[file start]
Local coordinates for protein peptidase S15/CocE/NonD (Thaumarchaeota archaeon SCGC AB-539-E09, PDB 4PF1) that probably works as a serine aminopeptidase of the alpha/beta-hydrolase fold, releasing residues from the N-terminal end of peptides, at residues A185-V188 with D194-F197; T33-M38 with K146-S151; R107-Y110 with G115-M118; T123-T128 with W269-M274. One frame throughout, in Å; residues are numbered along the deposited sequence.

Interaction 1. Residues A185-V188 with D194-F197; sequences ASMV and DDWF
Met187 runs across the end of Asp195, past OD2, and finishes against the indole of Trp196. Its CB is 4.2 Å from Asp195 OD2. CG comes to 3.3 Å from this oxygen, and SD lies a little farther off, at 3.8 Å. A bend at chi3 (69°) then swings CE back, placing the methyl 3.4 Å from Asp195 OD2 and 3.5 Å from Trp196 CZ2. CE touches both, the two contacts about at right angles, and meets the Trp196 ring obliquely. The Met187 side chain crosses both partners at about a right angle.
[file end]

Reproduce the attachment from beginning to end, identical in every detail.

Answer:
Local coordinates for protein peptidase S15/CocE/NonD (Thaumarchaeota archaeon SCGC AB-539-E09, PDB 4PF1) that probably works as a serine aminopeptidase of the alpha/beta-hydrolase fold, releasing residues from the N-terminal end of peptides, at residues A185-V188 with D194-F197; T33-M38 with K146-S151; R107-Y110 with G115-M118; T123-T128 with W269-M274. One frame throughout, in Å; residues are numbered along the deposited sequence.

Interaction 1. Residues A185-V188 with D194-F197; sequences ASMV and DDWF
Met187 runs across the end of Asp195, past OD2, and finishes against the indole of Trp196. Its CB is 4.2 Å from Asp195 OD2. CG comes to 3.3 Å from this oxygen, and SD lies a little farther off, at 3.8 Å. A bend at chi3 (69°) then swings CE back, placing the methyl 3.4 Å from Asp195 OD2 and 3.5 Å from Trp196 CZ2. CE touches both, the two contacts about at right angles, and meets the Trp196 ring obliquely. The Met187 side chain crosses both partners at about a right angle.